Last year when I taught year 9 (U.S. 8th grade), I had 2 main things I wanted them to remember, and both are strong ideas that I’ve gotten over the years from Jo Boaler, Carol Dweck, and some of the math blogs I follow.

  1. When you try something that’s challenging, your brain grows. This is key in Growth Mindset thinking. You should always try to do something a little too hard so that you have to really challenge your thinking on it. I was able to encourage them to attempt extra challenging problems without fear because they knew it was going to be good for them. A quote that I saw in the ICT room was one that Marissa Mayer has said.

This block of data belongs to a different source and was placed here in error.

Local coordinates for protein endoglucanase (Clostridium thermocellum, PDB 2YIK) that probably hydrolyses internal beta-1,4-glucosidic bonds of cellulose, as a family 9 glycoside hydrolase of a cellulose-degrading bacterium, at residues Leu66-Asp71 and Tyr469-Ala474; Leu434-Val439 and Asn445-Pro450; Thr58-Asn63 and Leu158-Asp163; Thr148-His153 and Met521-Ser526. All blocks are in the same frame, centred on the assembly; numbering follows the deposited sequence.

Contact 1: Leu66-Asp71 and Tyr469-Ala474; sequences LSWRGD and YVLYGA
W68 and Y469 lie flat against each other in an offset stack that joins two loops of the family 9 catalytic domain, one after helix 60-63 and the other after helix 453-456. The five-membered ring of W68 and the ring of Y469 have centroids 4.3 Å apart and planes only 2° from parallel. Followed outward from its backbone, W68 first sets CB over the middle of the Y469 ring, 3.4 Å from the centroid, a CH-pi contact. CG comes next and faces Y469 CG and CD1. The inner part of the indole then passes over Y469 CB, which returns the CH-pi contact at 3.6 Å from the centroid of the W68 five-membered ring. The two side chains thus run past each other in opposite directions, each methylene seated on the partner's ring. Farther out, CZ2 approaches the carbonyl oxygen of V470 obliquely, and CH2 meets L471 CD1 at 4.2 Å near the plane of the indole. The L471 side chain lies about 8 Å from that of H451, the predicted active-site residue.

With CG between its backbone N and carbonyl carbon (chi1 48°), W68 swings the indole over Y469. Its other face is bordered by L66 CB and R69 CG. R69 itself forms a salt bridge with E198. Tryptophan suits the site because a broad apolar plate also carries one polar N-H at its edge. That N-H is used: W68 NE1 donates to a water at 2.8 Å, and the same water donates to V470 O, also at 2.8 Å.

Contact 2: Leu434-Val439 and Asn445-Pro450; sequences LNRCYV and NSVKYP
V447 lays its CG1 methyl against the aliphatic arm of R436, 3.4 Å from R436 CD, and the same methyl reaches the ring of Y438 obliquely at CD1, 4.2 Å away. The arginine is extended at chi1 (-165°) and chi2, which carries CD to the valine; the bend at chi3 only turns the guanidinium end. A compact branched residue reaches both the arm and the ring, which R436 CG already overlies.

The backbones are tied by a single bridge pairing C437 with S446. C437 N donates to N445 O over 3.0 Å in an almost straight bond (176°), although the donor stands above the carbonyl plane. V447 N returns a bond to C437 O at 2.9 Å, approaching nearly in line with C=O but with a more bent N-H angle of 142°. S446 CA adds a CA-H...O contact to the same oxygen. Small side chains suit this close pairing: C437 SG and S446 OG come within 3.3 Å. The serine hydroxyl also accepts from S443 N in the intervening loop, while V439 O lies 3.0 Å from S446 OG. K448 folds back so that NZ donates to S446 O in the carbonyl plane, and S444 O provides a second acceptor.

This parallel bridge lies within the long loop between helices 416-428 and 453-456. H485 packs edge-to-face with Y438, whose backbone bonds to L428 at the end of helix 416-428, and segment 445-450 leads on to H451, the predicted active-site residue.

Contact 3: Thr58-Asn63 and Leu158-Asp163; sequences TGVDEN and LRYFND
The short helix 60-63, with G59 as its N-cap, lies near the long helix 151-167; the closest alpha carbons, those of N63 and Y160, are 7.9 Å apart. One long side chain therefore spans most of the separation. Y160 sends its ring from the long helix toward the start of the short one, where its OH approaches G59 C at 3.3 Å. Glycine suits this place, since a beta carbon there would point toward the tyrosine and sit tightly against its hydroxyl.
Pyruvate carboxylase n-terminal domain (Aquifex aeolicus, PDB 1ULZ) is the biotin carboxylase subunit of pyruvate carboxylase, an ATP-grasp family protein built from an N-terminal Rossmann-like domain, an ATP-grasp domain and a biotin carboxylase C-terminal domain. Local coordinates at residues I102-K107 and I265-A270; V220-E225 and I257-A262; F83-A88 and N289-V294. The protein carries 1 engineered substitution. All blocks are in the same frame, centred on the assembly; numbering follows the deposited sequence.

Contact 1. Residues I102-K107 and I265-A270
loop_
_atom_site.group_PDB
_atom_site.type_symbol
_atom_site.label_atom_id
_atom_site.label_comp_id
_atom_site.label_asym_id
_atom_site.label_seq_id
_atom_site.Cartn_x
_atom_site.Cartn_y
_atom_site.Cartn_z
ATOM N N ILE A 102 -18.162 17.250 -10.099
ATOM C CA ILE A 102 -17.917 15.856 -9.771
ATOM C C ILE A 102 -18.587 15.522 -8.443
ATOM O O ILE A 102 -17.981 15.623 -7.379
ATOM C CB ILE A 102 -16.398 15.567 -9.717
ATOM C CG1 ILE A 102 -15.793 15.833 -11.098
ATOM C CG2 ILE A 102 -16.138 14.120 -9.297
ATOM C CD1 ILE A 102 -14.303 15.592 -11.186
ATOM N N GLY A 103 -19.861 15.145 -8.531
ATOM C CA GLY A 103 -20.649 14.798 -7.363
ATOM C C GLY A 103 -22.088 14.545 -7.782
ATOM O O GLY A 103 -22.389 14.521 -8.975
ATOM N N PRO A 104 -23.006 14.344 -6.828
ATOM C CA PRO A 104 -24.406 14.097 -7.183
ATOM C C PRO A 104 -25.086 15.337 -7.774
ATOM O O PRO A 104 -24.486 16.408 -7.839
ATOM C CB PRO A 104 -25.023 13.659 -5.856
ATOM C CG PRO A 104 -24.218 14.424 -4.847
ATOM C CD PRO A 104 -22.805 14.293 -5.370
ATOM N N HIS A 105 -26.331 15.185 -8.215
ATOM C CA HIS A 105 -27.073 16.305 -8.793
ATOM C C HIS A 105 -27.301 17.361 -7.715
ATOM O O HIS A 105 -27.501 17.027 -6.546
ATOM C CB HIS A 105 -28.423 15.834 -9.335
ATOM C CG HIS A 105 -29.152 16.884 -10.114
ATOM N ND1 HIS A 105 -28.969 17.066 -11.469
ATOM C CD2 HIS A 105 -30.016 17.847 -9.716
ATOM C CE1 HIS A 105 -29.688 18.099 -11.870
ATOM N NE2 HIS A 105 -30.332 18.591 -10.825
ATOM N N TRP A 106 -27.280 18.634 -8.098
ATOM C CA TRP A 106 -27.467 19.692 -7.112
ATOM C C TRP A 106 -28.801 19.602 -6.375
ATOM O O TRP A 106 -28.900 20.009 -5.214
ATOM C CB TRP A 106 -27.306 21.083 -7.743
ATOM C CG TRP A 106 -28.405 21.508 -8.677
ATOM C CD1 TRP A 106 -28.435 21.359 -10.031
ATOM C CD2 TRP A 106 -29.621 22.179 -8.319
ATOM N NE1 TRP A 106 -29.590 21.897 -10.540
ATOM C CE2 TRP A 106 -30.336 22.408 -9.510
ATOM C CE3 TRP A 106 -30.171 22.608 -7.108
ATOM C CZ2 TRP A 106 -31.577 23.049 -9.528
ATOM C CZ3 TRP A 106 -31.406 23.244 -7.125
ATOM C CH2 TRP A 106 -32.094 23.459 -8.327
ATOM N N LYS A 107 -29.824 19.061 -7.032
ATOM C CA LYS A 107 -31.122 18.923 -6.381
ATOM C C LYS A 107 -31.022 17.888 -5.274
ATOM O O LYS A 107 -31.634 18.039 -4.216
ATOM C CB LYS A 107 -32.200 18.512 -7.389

When I read it, it really struck me and pushed me to try things in my own career that I might not be completely ready to do, but I’m pushing myself to grow. With my students, I used this to encourage them to attempt things that are just above their level.

2. Another strategy I have employed is asking others. When we are working on revision, or other in class tasks, if I answer a question for a student, that student is then expected to answer the same question for someone else that asks it. If they can explain it to someone else, they really understand it.  It also saves me time from answering the same question for 5 people. Some questions will have a trickle down effect. I’ll answer for Jane, then I will send Jack to ask her, then Tom asks Jack, Tracy asks Tom, etc. If they are still confused, they can come back to me, but this helps my students know if they truly understand the topic.